labROUS wrote:LabROUS review: an attempt at objective description of wine. My goal is to give you an idea of the aromas, flavors and structure of the wine(s) reviewed. Because wine preferences are personal, I try to stay away from “quality” assessment. It is, of course, impossible to completely ignore my pet likes and dislikes, but I will try to let you know when I’m expressing opinion - for example, many of you are aware that I am not fond of heavy oak or high alcohol.
- Greg Norman Reserve Shiraz 2002 Limestone Coast
This wine is quite dark and still has a bit of youthful purple tint. The initial aromas include a fair amount of coconut-like oak.. I’m probably part of a minority who would even comment on this, and I’ve certainly had many oakier wines. There’s some blueberry and blackberry fruit, chocolate and mint (I was reminded of Andes mints). Swirling brings out some of the trademark Syrah character - smoked bacon, iodine, game, white pepper and violet, along with ripe plum, fennel and a bit of caramel or toffee. The minty (eucalyptus?) note is always present, but never dominant.
The entry is moderately sweet, supple and mouthcoating, with some oak adding to the richness. The acid balance is spot-on, not tart as I was expecting after peeking at the stats, and prevents the wine from becoming heavy or cloying. The tannins are rich and fairly soft, adding structure and some astringency on the finish. This is not a monster that demands aging, but certainly has the stuff to last and develop for several more years. The finish is fairly long and rich, and should get even longer and smoother as the oak becomes fully integrated and the tannins soften a bit more.
Greg Norman Reserve Shiraz 2001 Limestone Coast
I don’t have these wines side by side, but the 2001 seems to be not quite as dark, but more youthful in color. The oak is not as obvious in the aromas as it is in the ’02; there’s more blackberry and raspberry, smoke and bacon. With swirling, I get cassis and mulberry, licorice and pepper. The oak is not prominent, just a bit of toast and butterscotch, and the mint/ eucalyptus is only a suggestion. After more time and air, the blackberry/mulberry, licorice and bacon aromas are joined by leather and clove.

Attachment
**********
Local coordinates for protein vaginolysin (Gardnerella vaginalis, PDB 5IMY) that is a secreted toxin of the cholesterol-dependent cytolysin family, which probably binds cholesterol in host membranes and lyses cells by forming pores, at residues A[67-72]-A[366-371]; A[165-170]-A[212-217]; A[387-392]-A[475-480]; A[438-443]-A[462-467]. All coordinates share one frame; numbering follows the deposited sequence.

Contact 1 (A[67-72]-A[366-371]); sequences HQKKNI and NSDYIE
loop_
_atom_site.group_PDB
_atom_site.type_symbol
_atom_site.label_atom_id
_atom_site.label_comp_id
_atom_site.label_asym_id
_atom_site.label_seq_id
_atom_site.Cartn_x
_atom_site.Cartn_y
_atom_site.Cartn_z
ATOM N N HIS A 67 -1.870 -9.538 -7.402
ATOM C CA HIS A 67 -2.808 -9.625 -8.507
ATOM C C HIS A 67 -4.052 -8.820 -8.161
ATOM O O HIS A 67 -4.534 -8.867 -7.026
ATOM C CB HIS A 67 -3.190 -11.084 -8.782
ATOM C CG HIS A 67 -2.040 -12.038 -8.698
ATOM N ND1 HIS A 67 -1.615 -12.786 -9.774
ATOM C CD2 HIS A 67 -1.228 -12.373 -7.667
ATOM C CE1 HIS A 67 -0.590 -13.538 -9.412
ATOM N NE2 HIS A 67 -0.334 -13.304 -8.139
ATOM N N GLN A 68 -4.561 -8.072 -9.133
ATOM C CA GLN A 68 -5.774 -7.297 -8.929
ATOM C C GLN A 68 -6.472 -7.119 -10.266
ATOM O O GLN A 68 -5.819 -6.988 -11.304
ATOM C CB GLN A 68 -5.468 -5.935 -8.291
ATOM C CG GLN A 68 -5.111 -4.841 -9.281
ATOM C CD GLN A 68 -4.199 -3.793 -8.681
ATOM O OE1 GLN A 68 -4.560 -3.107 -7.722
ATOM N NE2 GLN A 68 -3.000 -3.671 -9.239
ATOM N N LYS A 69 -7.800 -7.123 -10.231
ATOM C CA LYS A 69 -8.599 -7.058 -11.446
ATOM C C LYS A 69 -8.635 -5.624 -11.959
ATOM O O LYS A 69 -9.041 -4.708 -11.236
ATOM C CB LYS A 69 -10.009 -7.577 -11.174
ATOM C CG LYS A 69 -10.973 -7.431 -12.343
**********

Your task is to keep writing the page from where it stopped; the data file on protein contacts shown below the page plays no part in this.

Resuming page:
The entry isn’t quite as big and sweet as the ’02 (less oak?), but is supple and velvety. The blackberry flavor is brightened by a decent level of acid, leading to a long smooth finish with persistent fruit and licorice flavors. There is still some astringency that suggests aging potential of several more years, but the wine is also drinking very nicely right now.
Finally, to compare and contrast:
The 2002 is a bigger, oakier, more mouthfilling wine, made in a style that is very popular these days. It is somewhat more in the direction of what we call “Parkerized”, but it’s not over-the-top. It’s got more “wow factor” – the stuff that wins tastings and medals, but will be tougher to match with food. The 2001 is more in a style I prefer: balanced, concentrated but not to excess, with oak in a supporting, rather than major, role. This wine isn’t as big as the ’02, and should be more food friendly, although it’s perfectly enjoyable on it’s own.
Edit: Oops!, I forgot to log on as labROUS - I guess I've Plamed myself.